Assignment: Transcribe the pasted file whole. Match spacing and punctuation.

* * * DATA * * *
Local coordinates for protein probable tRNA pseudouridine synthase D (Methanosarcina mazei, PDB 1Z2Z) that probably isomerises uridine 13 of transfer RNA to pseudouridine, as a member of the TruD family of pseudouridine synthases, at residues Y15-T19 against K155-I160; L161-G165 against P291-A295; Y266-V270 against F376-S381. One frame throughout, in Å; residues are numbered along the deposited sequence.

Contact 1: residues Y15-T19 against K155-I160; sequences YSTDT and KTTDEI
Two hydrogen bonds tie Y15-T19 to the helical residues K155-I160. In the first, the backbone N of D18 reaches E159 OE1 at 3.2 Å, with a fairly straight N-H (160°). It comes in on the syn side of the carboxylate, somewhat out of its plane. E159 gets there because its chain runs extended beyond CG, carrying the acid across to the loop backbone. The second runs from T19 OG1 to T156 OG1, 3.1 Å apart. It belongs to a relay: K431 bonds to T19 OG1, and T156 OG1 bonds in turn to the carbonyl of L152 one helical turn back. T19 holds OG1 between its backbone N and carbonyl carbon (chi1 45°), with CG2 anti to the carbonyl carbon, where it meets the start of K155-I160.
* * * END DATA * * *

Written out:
Local coordinates for protein probable tRNA pseudouridine synthase D (Methanosarcina mazei, PDB 1Z2Z) that probably isomerises uridine 13 of transfer RNA to pseudouridine, as a member of the TruD family of pseudouridine synthases, at residues Y15-T19 against K155-I160; L161-G165 against P291-A295; Y266-V270 against F376-S381. One frame throughout, in Å; residues are numbered along the deposited sequence.

Contact 1: residues Y15-T19 against K155-I160; sequences YSTDT and KTTDEI
Two hydrogen bonds tie Y15-T19 to the helical residues K155-I160. In the first, the backbone N of D18 reaches E159 OE1 at 3.2 Å, with a fairly straight N-H (160°). It comes in on the syn side of the carboxylate, somewhat out of its plane. E159 gets there because its chain runs extended beyond CG, carrying the acid across to the loop backbone. The second runs from T19 OG1 to T156 OG1, 3.1 Å apart. It belongs to a relay: K431 bonds to T19 OG1, and T156 OG1 bonds in turn to the carbonyl of L152 one helical turn back. T19 holds OG1 between its backbone N and carbonyl carbon (chi1 45°), with CG2 anti to the carbonyl carbon, where it meets the start of K155-I160.